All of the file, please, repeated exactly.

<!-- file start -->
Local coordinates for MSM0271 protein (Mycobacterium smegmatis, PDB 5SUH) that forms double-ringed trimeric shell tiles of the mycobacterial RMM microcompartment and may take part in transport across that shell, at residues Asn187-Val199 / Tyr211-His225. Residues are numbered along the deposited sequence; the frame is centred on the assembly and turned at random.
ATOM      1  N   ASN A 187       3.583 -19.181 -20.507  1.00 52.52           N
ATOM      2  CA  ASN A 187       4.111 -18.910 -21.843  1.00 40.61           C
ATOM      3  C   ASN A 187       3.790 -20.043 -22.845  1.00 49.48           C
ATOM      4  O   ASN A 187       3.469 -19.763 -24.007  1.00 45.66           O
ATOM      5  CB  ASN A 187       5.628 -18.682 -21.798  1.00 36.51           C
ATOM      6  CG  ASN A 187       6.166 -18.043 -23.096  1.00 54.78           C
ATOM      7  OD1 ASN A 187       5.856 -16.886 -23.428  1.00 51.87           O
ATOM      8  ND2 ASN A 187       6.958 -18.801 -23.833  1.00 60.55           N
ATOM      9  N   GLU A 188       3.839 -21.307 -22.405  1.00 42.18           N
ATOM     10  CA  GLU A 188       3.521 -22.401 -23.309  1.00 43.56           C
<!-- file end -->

Local coordinates for MSM0271 protein (Mycobacterium smegmatis, PDB 5SUH) that forms double-ringed trimeric shell tiles of the mycobacterial RMM microcompartment and may take part in transport across that shell, at residues Asn187-Val199 / Tyr211-His225. Residues are numbered along the deposited sequence; the frame is centred on the assembly and turned at random.
ATOM      1  N   ASN A 187       3.583 -19.181 -20.507  1.00 52.52           N
ATOM      2  CA  ASN A 187       4.111 -18.910 -21.843  1.00 40.61           C
ATOM      3  C   ASN A 187       3.790 -20.043 -22.845  1.00 49.48           C
ATOM      4  O   ASN A 187       3.469 -19.763 -24.007  1.00 45.66           O
ATOM      5  CB  ASN A 187       5.628 -18.682 -21.798  1.00 36.51           C
ATOM      6  CG  ASN A 187       6.166 -18.043 -23.096  1.00 54.78           C
ATOM      7  OD1 ASN A 187       5.856 -16.886 -23.428  1.00 51.87           O
ATOM      8  ND2 ASN A 187       6.958 -18.801 -23.833  1.00 60.55           N
ATOM      9  N   GLU A 188       3.839 -21.307 -22.405  1.00 42.18           N
ATOM     10  CA  GLU A 188       3.521 -22.401 -23.309  1.00 43.56           C